Adam Holland, a lawyer and project manager at Harvard’s Berkman Klein Center for Internet & Society, wrote, “I don’t think that an actual *reduction* is possible without sever curtailing of freedom of expression. However, I do think that better labeling is possible, which could empower motivated consumers and other stakeholders to create healthier information ecosystems.”

Shawn Otto, author of “The War on Science,” said, “Partly this is a matter of resetting public expectations and professional standards in journalism, which will naturally separate the wheat from the chaff. But another aspect is the privatization of the public square into social media platforms whose algorithms are not transparent and not even-handed. Equality is massaged and reduced in this process and public fora are twisted into moneymaking vehicles where certain people are given louder voices by investing to boost posts, amplifying their volume, or use bots and fake identities to spread posts more widely, amplifying their frequency. In both ways, the public’s equality in the conversation is further reduced. This is different than a newspaper accepting advertisements in two ways, first because the amplification is of content rather than or in addition to ads, and second because the forum is two-way. This is not just journalists and advertisers posting, it’s everybody, including everybody with an agenda, and it truly has taken over the majority of the public square. So regulating these fora, since they have taken over the public square, or providing an alternative online public forum that does not engage in these practices, is probably needed.”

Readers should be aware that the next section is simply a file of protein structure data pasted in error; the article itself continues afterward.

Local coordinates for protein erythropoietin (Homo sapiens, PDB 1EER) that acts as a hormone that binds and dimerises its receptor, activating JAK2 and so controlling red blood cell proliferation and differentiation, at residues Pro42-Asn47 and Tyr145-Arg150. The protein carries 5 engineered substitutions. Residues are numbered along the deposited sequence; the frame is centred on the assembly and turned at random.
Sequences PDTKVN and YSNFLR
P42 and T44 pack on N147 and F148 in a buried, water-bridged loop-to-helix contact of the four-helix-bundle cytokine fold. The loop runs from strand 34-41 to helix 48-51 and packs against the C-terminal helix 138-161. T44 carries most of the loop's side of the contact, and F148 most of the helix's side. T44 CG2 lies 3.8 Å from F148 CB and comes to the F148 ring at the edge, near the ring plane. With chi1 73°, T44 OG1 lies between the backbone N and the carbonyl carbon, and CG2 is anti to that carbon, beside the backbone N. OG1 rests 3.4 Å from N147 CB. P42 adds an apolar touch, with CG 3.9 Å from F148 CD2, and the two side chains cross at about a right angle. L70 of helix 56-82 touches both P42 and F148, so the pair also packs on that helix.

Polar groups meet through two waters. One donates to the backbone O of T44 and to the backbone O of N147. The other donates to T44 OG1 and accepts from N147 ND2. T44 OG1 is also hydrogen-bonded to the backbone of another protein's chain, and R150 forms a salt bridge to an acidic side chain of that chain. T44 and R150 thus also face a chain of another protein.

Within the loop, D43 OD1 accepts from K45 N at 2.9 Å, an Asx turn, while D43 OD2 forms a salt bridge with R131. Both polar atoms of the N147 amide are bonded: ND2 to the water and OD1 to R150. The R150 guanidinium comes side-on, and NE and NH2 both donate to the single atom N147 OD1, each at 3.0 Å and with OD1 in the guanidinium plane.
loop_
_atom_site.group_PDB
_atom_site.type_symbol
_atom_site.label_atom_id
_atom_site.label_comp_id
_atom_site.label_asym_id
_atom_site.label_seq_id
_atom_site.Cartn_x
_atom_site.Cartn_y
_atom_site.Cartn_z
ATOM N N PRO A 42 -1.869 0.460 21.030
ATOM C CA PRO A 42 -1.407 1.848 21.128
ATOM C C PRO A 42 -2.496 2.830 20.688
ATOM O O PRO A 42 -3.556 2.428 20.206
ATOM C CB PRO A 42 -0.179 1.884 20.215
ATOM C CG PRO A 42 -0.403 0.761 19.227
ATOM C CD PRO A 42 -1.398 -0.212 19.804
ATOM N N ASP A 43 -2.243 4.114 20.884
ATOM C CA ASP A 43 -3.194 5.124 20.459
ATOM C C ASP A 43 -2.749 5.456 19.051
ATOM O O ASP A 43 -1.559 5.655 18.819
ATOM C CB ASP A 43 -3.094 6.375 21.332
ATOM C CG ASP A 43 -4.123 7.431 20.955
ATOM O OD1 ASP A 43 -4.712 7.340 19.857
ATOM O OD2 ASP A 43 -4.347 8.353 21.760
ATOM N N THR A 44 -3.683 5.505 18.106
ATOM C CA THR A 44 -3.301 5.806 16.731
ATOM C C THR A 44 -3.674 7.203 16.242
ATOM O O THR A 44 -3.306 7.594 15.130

Jillana Enteen, a respondent who shared no additional identifying details, replied, “The curtailing of civil liberties is a primary concern. I think technologies like LiFi may help by creating safer systems for information sharing, but I see artificial intelligence and internet data collection as already violating civil liberties.”

Danny Rogers, founder and CEO of Terbium Labs, replied, “Absolutely. Most of the fake and misleading information put out online is financially, not politically, motivated. By focusing on the financial roots, and by focusing on decreasing digital divides, we can conquer this problem while improving, not infringing upon, civil liberties.”

Mike Gaudreau, a retired IT and telecommunications executive, commented, “No.”